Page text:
ANSWERS: 3
  • We don’t meet people by accident. They are meant to cross our path for a reason, agree or disagree?
  • Sorry in advance if this is a bit philosophical. I think this sort of question is a result of poor definition. What is the meaning of "meant" or "reason?" What is the meaning of "accident?" We can define an accident as something done by a person who did not intend to do it, but, even then, the intention is relative to either the actions or to the outcome. I know when my kids were little, if one child struck his brother intending to physically force compliance, but not to harm him, yet the strike ended up causing harm, he'd say it was "an accident." I don't think most people would agree, but I think that your question sort of puts the scenario in the same light. You don't meet someone by accident, you meet someone intentionally, and then what happens as a result of that meeting is unintended, often times. But I think we are fooling ourselves if we say that we were completely unaware that the outcome was ever going to be a possibility. If we go even deeper philosophically, and delve into the meaning of "meaning," then there are volume of discussions that could be had. If you ask yourself what is the true meaning of anything, you either assign meaning to proxies, and start a metaphorical snowball involving everything else without directly addressing the thing itself, or you divert and say that everything is essentially random and meaningless ultimately anyway. I personally think the problem is that we are trying to assign a quality to something without first understanding what that quality is. For example, "What is the purpose of mosquitos existing?" You answer that either by assigning value by proxy - "They feed birds" - as if the person asking the question is assumed to already hold value to birds / or / by acknowledging randomness of the universe - "Well, some things just exist to test us." Either way, it doesn't address the actual heart of the question, because we, generally, do not have mutual agreement on what the question is even asking. A scientist might answer the same question something like "Early arthropods discovered that they could feed from animals more successfully than they could feed from plants. They were so successful, in fact, that mosquitos have remained mostly unchanged by evolution for tens of millions of years." It's a direct answer, but probably directly misses the intended subject the person asking the question intended, leaving us only to ponder if that misdirection was intentional or if it was by accident.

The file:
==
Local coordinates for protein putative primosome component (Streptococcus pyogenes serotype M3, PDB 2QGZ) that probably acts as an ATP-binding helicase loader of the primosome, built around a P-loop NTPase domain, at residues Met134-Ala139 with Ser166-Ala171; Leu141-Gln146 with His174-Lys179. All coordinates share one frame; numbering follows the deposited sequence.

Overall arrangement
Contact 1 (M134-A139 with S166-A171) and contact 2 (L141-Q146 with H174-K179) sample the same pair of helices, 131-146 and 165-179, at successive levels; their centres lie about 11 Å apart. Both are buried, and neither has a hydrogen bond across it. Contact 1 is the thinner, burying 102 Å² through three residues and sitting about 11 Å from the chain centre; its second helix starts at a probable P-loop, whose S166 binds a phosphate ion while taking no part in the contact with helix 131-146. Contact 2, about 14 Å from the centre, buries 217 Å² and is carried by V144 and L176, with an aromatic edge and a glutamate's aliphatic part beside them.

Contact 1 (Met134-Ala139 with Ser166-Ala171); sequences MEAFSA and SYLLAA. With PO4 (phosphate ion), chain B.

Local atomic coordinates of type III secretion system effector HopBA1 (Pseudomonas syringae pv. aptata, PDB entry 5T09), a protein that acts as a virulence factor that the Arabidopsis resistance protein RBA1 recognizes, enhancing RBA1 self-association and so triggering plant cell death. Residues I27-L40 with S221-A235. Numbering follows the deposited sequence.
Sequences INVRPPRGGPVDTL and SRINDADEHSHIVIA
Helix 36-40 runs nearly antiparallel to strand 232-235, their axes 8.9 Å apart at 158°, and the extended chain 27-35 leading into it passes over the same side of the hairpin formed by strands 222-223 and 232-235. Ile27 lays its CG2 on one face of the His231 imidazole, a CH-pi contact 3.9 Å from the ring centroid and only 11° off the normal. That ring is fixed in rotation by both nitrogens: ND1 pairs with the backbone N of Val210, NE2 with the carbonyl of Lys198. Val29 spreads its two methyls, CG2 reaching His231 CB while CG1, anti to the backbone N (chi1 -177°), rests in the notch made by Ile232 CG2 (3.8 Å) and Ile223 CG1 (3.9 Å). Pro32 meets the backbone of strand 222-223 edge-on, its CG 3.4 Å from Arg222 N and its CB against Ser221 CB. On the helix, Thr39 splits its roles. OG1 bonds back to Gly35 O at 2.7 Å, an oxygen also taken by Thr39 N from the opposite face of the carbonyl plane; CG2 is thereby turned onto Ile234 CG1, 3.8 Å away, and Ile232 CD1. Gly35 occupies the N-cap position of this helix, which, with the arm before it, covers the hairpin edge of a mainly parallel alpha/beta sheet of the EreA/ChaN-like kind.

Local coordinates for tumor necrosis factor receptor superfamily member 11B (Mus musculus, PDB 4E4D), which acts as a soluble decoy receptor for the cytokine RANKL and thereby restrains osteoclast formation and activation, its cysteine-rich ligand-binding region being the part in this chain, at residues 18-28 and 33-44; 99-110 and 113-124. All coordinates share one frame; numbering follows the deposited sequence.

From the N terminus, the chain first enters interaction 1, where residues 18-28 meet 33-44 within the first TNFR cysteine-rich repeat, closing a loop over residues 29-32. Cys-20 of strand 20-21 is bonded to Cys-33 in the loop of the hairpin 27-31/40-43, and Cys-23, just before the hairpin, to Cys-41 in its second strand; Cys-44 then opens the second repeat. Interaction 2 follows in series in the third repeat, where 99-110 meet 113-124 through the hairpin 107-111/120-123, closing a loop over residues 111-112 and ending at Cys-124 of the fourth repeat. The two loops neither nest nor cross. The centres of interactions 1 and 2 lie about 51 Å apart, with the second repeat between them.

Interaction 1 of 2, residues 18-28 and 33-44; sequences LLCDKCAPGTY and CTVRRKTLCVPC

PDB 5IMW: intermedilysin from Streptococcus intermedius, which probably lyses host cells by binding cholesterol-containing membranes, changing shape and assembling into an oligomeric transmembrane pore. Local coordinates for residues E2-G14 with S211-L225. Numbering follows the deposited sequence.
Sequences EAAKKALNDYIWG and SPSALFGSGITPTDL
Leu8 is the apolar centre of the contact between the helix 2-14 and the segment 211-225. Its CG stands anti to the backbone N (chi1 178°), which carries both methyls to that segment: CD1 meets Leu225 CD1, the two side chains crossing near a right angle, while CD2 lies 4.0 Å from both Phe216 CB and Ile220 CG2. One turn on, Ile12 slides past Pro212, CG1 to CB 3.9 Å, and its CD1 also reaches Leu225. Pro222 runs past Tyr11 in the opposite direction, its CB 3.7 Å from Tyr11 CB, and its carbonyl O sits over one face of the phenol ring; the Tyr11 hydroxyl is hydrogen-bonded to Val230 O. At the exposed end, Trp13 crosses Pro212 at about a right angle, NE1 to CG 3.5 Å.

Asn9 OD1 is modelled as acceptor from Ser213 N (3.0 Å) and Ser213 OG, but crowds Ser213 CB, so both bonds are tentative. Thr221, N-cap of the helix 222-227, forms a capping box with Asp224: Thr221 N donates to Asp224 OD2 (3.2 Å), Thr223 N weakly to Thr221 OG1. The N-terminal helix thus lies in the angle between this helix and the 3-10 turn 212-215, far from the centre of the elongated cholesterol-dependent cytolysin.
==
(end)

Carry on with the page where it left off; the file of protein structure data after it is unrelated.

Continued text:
• DancesWithWolves
      Thanks for your comment :)
  • I agree. Even if their purpose is to serve as a bad example of what not to do and why. If this is a quote it really should be in quotation marks with a reference to the person who said it.
    • DancesWithWolves
      Thanks, for sharing your comment :)

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